water diffusivity coefficient D\u3b8 is defined by D\u3b8 = D\u3b8v+D\u3b8l. Since the water 
content at the surface will change with time, the initial and boundary condi-
tions are given as follows:
\u3b8 = \u3b8i = const. at x > 0, t = 0, and \u3b8 = f(t). at x = 0, t > 0
Figure  3.24 shows the total water diffusivity coefficient D\u3b8 calculated for 
a sample of Kunigel bentonite\u2013sand mixture (bentonite mixed with 30% 
sand), based on Equation (3.33). The calculated values are for changes of 
volumetric water content with time in unsteady infiltration experiments 
conducted at 25°C, reported by Chijimatsu et al. (2000). The total water dif-
fusivity coefficient (D\u3b8 = D\u3b8v+D\u3b8l ), which is larger at low water contents close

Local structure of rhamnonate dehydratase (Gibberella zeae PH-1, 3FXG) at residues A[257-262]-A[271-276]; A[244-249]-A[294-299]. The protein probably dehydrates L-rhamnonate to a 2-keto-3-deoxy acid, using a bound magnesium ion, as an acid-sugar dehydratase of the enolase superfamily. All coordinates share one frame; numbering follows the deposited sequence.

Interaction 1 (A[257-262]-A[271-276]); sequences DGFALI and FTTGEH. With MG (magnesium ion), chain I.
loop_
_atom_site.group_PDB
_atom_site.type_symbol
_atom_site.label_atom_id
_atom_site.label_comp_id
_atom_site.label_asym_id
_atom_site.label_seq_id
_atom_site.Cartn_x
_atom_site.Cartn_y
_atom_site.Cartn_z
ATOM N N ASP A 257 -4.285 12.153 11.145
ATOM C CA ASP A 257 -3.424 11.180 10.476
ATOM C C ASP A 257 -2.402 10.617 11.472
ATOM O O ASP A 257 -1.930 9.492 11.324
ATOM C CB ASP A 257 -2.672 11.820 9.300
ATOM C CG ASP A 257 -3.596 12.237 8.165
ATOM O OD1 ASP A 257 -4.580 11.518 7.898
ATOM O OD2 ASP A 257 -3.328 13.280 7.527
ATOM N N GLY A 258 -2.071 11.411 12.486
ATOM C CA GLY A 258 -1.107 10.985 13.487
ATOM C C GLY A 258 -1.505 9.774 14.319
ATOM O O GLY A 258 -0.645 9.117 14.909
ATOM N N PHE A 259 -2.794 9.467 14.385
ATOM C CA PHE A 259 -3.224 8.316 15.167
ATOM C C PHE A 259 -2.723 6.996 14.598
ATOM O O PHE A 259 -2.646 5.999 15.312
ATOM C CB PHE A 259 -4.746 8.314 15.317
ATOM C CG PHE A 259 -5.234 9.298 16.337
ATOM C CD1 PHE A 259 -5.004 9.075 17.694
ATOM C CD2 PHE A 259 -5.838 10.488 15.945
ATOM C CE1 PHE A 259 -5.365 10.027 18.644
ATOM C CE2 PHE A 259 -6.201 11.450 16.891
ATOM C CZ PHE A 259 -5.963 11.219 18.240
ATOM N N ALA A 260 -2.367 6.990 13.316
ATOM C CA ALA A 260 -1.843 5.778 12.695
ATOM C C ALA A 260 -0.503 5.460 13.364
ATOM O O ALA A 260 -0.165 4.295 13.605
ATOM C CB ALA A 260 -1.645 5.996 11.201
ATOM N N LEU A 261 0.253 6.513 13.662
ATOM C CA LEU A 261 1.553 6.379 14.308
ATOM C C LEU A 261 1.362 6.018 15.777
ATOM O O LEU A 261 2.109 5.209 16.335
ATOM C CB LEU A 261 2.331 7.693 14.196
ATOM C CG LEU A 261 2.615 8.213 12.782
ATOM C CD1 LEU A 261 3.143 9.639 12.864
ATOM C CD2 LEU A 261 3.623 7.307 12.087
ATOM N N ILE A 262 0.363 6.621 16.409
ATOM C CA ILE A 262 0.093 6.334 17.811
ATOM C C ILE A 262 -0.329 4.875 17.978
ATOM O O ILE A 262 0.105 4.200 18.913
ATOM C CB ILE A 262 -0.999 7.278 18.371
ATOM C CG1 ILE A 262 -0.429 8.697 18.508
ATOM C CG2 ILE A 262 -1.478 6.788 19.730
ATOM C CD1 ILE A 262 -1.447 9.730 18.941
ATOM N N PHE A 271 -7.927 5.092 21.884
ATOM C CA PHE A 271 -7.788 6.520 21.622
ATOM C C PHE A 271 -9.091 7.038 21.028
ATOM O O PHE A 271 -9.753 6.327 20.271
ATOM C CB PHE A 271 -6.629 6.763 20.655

to air-dried condition and at high water contents near the fully saturated 
condition, is due to (a) the larger D\u3b8v value, which reflects the predominant 
vapour flow in the unsaturated region, and (b) the larger D\u3b8l value, reflective 
of the predominant liquid water flow in the near-saturated region of the soil. 
The results shown in the figure indicate that vapour flow occurs up to a volu-
metric water content \u3b8 of about 0.25 (i.e., about 25%), which is attributable to 
the presence of macropores developed because of the sand component in the 
bentonite\u2013sand mixture. The influence of temperature on the production of 
vapour flow will be discussed in Chapter 4.
The general relationship for the isothermal vapour diffusivity D\u3b8v has 
been given as 
123Soil\u2013Water Systems
 D\u3b8v = \u3b1\u3c9Datm \u3b3g\u3c1v/\u3c1LRT \u2202\u3c8w/\u2202\u3b8,